Canberra's single mothers are being left desperate and pleading on the sidelines of the territory's rental market, as many landlords give preference to dual-income households.
Aged care worker and mother-of-two Melissa Millard has been rejected from more than 30 rental properties in the last 18 months: "They either haven't gotten back to me ... I haven't got it, or they don't send me the link to apply," she said.
The 24-year-old, who lives with a friend in Queanbeyan, moved to Canberra last year after selling her property in Bega. She says she has good references and gets an adequate income.
"There have been a couple ... where the house is really cold, there's no heating, and the walls are really thin," she said.
"But if my application got accepted for a house like that, I'd take it straight away."
Ms Millard's brother has started looking with the family in the hopes his added income will give them a better chance of securing a rental. It's two months in, and they've had no luck.
That bid is replicated in Chifley, where Uma Ramasubramanian intends to help her Sydney-based friend and teenage daughter crack Canberra's competitive market.
The woman has already started working in the national capital, but travels back and forth each day on the bus. Mrs Ramasubramanian has inspected more than a dozen rentals on their behalf, but wouldn't apply for rentals that had a turnout of more than 10 people.
"Just because there's no rental properties available, this is the plight that that family is going through," she said.
Until she recently secured a rental, personal trainer Natasha Veech faced a similar plight, having been rejected from 10 properties.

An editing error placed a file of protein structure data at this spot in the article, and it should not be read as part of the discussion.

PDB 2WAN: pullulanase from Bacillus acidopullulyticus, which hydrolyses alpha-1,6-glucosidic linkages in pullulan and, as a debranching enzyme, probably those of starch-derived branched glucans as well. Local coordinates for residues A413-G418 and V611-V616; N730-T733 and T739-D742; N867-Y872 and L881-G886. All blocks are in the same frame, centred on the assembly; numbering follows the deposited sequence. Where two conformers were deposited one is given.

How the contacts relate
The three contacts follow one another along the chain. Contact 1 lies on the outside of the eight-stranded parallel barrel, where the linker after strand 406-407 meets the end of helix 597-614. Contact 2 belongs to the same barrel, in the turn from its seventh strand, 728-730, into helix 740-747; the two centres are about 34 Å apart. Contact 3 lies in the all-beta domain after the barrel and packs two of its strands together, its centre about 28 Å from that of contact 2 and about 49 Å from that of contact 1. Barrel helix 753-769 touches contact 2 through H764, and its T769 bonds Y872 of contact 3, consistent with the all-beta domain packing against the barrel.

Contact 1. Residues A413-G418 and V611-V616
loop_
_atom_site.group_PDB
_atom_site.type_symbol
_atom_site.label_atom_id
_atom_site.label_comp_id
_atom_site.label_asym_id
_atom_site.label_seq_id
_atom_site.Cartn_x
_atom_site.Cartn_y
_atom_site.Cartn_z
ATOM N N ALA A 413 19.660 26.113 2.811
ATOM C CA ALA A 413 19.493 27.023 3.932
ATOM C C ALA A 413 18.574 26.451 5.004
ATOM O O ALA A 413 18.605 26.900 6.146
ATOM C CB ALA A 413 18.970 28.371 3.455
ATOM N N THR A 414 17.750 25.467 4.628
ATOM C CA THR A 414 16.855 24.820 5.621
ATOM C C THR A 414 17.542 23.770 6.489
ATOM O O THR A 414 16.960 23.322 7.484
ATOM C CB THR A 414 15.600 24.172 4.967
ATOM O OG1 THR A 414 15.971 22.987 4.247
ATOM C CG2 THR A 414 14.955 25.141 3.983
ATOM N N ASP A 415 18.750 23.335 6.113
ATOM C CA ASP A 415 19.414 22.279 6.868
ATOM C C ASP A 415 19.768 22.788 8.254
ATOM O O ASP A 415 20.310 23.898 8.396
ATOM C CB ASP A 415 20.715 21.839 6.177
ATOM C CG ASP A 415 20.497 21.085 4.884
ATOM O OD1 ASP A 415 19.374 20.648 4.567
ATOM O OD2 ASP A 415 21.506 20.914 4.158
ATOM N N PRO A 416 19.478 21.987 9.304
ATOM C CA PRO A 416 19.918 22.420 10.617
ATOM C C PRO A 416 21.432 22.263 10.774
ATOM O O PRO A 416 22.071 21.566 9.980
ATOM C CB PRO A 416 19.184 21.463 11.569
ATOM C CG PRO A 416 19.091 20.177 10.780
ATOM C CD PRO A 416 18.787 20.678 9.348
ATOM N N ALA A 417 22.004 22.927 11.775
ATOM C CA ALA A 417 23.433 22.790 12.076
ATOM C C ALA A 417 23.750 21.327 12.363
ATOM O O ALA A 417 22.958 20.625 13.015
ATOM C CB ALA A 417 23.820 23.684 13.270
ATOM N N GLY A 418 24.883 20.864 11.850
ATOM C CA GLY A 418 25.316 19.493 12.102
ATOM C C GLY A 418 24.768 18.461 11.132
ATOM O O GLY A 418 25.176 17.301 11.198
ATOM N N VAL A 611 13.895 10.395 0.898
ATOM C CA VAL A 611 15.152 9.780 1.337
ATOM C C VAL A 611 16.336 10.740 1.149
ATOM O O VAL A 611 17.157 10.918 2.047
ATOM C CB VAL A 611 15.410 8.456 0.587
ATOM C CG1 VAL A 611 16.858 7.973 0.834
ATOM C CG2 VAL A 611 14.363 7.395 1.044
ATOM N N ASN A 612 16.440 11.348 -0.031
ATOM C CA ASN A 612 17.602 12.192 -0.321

"It's hard being a single mum with a [six-year-old] son," she said.
"No one tends to want to rent to you ... I think it's because government workers probably get [places] first."
Vaishali Goel, who has a 16-year-old daughter, suspected her Indian background could also be a deciding factor for landlords.
"I did apply for this property and they came back and said no," she said.
"There is no reason for that to happen ... but probably they are saying that because I'm a single mother ... or [landlords] might be thinking, 'With that name, she must belong to a different ethnicity'."
Tenants' Union ACT executive officer Deb Pippen said while the union generally received calls from people who were already leasing properties, there was strong anecdotal evidence to suggest landlords' preference for dual-income tenants.
"That's the sort of thing that we know happens," she said.
"An agent or a landlord is going to probably be looking and saying, 'Well, I'll take a double-income household over a single-income household', or, 'I'll take someone on paid income over someone on any sort of government [benefits]'."
Desperate Canberrans were also more likely to accept "inconsistent" tenancy terms - meaning, anything outside what is generally in a lease agreement - or sub-par living conditions in rentals.
"The theory is that a tenant is given this tenancy agreement [with] additional clauses, and they're able to go, 'No, I don't agree to those clauses'," she said.
"That's the theory. The reality is, you're not going to say no - you want that property, so you're just going to agree to whatever is put in front of you."
Ms Pippen said the union had started receiving more calls from tenants about real estate agents treating them badly; but a lot of people didn't understand that they worked for the landlord, not them.
"A lot of people think, 'But they're supposed to be looking after me', and we have to say, 'No [they're not] ... the landlord is their client'," she said.
People were also hesitant to assert their rights when moving from one place to another in Canberra, Ms Pippen said, as they were aware of how hard it was to get another rental.